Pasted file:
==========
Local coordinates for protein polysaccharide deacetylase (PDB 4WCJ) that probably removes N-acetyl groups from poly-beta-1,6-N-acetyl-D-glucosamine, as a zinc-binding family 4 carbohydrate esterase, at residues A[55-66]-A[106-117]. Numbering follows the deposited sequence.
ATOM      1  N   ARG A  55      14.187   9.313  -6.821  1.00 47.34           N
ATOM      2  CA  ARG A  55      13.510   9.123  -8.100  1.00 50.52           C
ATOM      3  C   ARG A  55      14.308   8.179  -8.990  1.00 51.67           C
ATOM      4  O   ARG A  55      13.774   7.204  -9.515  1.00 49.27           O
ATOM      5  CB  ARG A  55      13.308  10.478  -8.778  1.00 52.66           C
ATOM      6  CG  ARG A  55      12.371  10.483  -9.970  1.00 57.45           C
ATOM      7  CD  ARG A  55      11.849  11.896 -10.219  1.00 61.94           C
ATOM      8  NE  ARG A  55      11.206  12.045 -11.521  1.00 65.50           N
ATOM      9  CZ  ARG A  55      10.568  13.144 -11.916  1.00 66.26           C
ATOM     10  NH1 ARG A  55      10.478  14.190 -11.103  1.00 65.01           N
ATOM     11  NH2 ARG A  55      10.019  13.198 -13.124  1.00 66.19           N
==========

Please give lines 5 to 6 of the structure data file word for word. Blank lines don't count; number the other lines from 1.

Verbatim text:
ATOM      4  O   ARG A  55      13.774   7.204  -9.515  1.00 49.27           O
ATOM      5  CB  ARG A  55      13.308  10.478  -8.778  1.00 52.66           C